The year 2020 has already proven to be a rocky year filled with encountering and coping with unimaginable obstacles. It’s no doubt that the coronavirus has affected every person worldwide in one form or another. It has forced us to accept unwanted changes as we adapt to the new norms in our lives. One such change is the transition from face-to-face instruction to virtual instruction. Often the focus is to hear about what students have learned from their professors in their classes. Nowadays, I find myself in a reverse role, as I have found myself learning from my students since this COVID-19 transition. Here are the most important conclusions I’ve taken away from this experience after observing and researching 76 of my students during this transition:
Approximately 86% of my students in this study never took an online course prior to this transition. They are now getting exposure to virtual learning and an idea of how online classes operate for the first time in their lives. This can imaginably be quite daunting to absorb under such abrupt circumstances, particularly regarding classes that were traditionally using the paper/pencil method exclusively. Thanks to my department (Mathematics Department at Morgan State University) piloting and implementing the use of ALEKS (an online tutoring and assessment program that adapts to students’ cognitive learning) in select courses, my students were already using ALEKS in my classes since the beginning of the semester, so they were partially exposed to online learning. In this study, 52.7% of my students were satisfied overall with the delivery of the topics covered in ALEKS during this transition (43.2% were neutral).
Furthermore, online teaching has also been a first-time experience for most faculty. While I am no stranger to online teaching (have been teaching online courses since 2012), this is my first time ever having to conduct live classes virtually, so this has been quite a learning experience for me, as well. The doors of compassion and understanding between educators and students can swing both ways and can go a long way, especially during times like these.
Pre-transition: The majority of my students preferred face-to-face instruction, with 73.7% preferred face-to-face instruction, 2.6% virtual/online instruction, and 23.7% hybrid instruction. Post-transition: The majority still preferred face-to-face instruction, but interestingly the percentage of those who preferred face-to-face instruction decreased to 61.8% (the most substantial difference) while virtual/online and hybrid instruction made noticeable increase to 9.2% and 28.9%, respectively. Here are other notable highlights of my study:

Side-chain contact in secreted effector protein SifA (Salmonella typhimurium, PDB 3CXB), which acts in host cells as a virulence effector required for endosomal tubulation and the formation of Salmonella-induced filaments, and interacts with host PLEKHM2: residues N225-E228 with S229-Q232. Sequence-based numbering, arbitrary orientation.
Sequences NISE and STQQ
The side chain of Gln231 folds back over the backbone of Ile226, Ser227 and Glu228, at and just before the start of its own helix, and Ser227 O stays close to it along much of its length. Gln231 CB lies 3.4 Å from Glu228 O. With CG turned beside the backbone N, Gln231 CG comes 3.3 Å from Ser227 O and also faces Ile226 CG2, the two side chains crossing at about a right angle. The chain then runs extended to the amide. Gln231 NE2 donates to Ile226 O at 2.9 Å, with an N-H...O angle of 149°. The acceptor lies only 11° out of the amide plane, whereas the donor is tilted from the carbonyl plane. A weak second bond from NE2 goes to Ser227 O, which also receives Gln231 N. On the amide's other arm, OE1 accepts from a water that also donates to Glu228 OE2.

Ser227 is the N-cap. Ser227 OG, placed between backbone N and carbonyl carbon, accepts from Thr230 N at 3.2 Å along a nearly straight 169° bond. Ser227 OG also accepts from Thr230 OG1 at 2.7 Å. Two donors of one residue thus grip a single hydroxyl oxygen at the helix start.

Despite the fluent abilities that Millennials and Generation Z possess when using technology for social and entertainment purposes, many students did not enjoy virtual learning, even after 2.5 weeks of adjusting to this new method of online learning. Interestingly, more than half of those who preferred face-to-face instruction and found virtual learning to be loathsome were found inappropriately using their cell phones during class prior to the transition. I’ve taught at three universities and I learned prior to this transition that inappropriate cell phone use during class has been a nationwide epidemic in academic settings for far too long. One of my students candidly admitted that this transition gave her a newfound appreciation for going to classes. Hopefully in light of this virtual transition, students across the nation who prefer face-to-face instruction will become more attentive in class after this transition is over.
Before this COVID-19 transition, I was considerably firm (with kindness, I might add) regarding staying on task and holding students accountable for their attendance and assignments. But now, it’s different! Many are forced into uncharted territory of learning virtually, and it would be unwise to hold students to that same level of accountability.
Students have shared with me of some of the issues they experienced (technology issues, work schedule, time management, just to name a few). It was disheartening to learn that a few of my students were forced to continue working during this transition. One student informed me that he had to apply for a job because he now must help support his family (both parents were laid off as a result of COVID-19). There is a time to be nonpermissive and stand firm to student accountability, but that time is not the present! As educators, we should be more reasonably flexible during this disruption that affects all of our lives. These are uncharted times for us all, and we’re all in this together. Undoubtedly, this has been a rocky year, but we will overcome this together!
Charlita Woodruff-White is a lecturer of mathematics at Morgan State University.